Geena Davis is to play a bounty hunter in a new TNT drama pilot. The Oscar winner will play an eccentric bail bondswoman in the project, inspired by real-life bounty hunter Mackenzie Green.
[Above: Geena Davis in ABC drama 'Commander in Chief'] Dean Devlin (Leverage) is attached to direct the pilot and will also serve as showrunner alongside Amy Berg, who penned the drama with writer Scott Prendergast (Wilfred). Davis won an Academy Award for 1988's The Accidental Tourist and also appeared in 1986's (more) »
- By Morgan Jeffery
TNT has ordered a pilot for an untitled bounty hunter drama starring Oscar-winning, Emmy-nominated actress Geena Davis ( The Accidental Tourist , "Commander in Chief"). The dramatic and quirky project casts Davis as an unconventional bail bondswoman and bounty hunter whose eccentric personality and unusual tactics give her an advantage in a tough and unpredictable business. The show is inspired by the real-life story of Mackenzie Green. The pilot script for TNT's bounty hunter drama was written by Scott Prendergast and Amy Berg, with Dean Devlin set to direct. Prendergast, Berg and Devlin serve as executive producers on the project along with John Altschuler, Dave Krinsky, Tom Lassally and Michael Rotenberg. Davis serves as co-executive producer, while Devlin and Berg are »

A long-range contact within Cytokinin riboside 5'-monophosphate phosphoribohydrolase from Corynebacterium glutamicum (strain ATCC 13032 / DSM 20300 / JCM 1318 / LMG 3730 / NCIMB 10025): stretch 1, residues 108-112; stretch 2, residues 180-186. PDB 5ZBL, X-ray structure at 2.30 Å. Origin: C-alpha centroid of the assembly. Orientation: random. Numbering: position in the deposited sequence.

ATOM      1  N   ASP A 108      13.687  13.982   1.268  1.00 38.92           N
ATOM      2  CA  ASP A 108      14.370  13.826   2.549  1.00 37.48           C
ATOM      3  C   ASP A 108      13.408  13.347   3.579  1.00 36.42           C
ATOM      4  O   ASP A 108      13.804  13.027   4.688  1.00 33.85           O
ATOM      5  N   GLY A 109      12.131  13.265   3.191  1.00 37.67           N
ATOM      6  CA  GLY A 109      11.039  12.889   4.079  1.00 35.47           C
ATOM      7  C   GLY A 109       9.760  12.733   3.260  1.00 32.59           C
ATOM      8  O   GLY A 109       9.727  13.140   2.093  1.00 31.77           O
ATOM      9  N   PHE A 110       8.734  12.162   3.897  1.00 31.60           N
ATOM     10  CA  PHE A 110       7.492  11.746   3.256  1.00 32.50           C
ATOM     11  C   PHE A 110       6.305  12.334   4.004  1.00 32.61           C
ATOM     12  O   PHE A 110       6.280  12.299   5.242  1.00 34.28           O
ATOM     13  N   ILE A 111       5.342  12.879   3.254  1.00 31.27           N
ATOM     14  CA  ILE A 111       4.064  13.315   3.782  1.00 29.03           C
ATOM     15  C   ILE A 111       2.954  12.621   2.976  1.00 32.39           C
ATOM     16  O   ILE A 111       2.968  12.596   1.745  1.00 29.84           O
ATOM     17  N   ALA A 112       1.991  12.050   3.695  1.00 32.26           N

Geena Davis has landed another TV show: TNT announced today that it has ordered an untitled drama pilot starring the Oscar winner (The Accidental Tourist) as an unorthodox bail bondswoman. Inspired by the true story of Mackenzie Green, the show chronicles the tales of a bounty hunter who relies on unconventional methods to get the job done.
- Dan Snierson
A film critic by the name of Nathan Rabin coined the phrase "Manic Pixie Dream Girl" as a way to describe Kirsten Dunst’s role in Cameron Crowe's Elizabethtown. He described this Manic Pixie Dream Girl as being "that bubbly, shallow cinematic creature that exists solely in the fevered imaginations of sensitive writer-directors to teach broodingly soulful young men to embrace life and its infinite mysteries and adventures." Here's a great video compilation that pays tribute to 75 years of these type of female characters. The movie comes from Flavorwire, and it turned out great!
75 Years of Manic Pixie Dream Girls from Flavorwire on Vimeo.
Featuring (in order of appearance):
Natalie Portman – Garden State
Diane Keaton – Annie Hall
Barbra Streisand – What’s Up, Doc?
- Joey Paur
Now hear this: I am not accusing the Golden Globes of being dignified. No, no, no. There's a reason we call them the Pia Zadora's Choice Awards. But fact is, sometimes the HFPA does a better job than AMPAS of honoring the best in film, and here are five occasions that should help you realize the value of the gaudiest trophy ceremony in Hollywood. Hopefully this year's gala on January 13 will add to this legacy. (Please, please try to forget that Madonna's "Masterpiece" won for Best Original Song last year. Please.)
If ever a stodgy literary adaptation deserved Best Picture recognition, Sense and Sensibility was it. Forget Howards End, The Age of Innocence, or the forthcoming blitzkrieg of Crayola-blasted insanity The Great Gatsby, because Sense and Sensibility gave »
17 items from 2013